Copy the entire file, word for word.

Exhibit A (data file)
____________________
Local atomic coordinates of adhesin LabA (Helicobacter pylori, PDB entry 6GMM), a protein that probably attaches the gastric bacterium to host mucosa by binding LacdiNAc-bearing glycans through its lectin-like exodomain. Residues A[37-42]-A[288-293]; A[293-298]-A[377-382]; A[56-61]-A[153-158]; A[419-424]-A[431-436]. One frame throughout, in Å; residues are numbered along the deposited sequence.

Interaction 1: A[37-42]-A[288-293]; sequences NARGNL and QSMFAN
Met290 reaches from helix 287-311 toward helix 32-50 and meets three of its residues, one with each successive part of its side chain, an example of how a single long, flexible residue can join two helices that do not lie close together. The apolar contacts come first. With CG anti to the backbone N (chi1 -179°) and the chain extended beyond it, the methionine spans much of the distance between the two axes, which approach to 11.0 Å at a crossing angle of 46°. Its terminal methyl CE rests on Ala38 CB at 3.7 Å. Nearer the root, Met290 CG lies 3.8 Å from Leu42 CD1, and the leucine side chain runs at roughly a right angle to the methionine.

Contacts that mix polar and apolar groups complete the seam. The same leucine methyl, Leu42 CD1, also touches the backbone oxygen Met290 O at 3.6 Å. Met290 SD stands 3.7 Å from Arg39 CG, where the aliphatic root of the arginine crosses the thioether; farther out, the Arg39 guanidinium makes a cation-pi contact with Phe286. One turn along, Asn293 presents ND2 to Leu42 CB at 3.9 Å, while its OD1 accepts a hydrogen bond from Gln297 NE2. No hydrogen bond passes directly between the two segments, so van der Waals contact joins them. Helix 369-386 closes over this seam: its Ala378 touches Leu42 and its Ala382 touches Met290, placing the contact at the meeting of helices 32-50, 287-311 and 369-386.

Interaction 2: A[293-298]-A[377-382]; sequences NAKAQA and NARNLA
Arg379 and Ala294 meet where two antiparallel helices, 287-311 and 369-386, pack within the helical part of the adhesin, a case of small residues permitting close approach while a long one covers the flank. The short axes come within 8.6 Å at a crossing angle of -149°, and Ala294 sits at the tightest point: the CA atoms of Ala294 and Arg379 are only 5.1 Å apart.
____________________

Local atomic coordinates of adhesin LabA (Helicobacter pylori, PDB entry 6GMM), a protein that probably attaches the gastric bacterium to host mucosa by binding LacdiNAc-bearing glycans through its lectin-like exodomain. Residues A[37-42]-A[288-293]; A[293-298]-A[377-382]; A[56-61]-A[153-158]; A[419-424]-A[431-436]. One frame throughout, in Å; residues are numbered along the deposited sequence.

Interaction 1: A[37-42]-A[288-293]; sequences NARGNL and QSMFAN
Met290 reaches from helix 287-311 toward helix 32-50 and meets three of its residues, one with each successive part of its side chain, an example of how a single long, flexible residue can join two helices that do not lie close together. The apolar contacts come first. With CG anti to the backbone N (chi1 -179°) and the chain extended beyond it, the methionine spans much of the distance between the two axes, which approach to 11.0 Å at a crossing angle of 46°. Its terminal methyl CE rests on Ala38 CB at 3.7 Å. Nearer the root, Met290 CG lies 3.8 Å from Leu42 CD1, and the leucine side chain runs at roughly a right angle to the methionine.

Contacts that mix polar and apolar groups complete the seam. The same leucine methyl, Leu42 CD1, also touches the backbone oxygen Met290 O at 3.6 Å. Met290 SD stands 3.7 Å from Arg39 CG, where the aliphatic root of the arginine crosses the thioether; farther out, the Arg39 guanidinium makes a cation-pi contact with Phe286. One turn along, Asn293 presents ND2 to Leu42 CB at 3.9 Å, while its OD1 accepts a hydrogen bond from Gln297 NE2. No hydrogen bond passes directly between the two segments, so van der Waals contact joins them. Helix 369-386 closes over this seam: its Ala378 touches Leu42 and its Ala382 touches Met290, placing the contact at the meeting of helices 32-50, 287-311 and 369-386.

Interaction 2: A[293-298]-A[377-382]; sequences NAKAQA and NARNLA
Arg379 and Ala294 meet where two antiparallel helices, 287-311 and 369-386, pack within the helical part of the adhesin, a case of small residues permitting close approach while a long one covers the flank. The short axes come within 8.6 Å at a crossing angle of -149°, and Ala294 sits at the tightest point: the CA atoms of Ala294 and Arg379 are only 5.1 Å apart.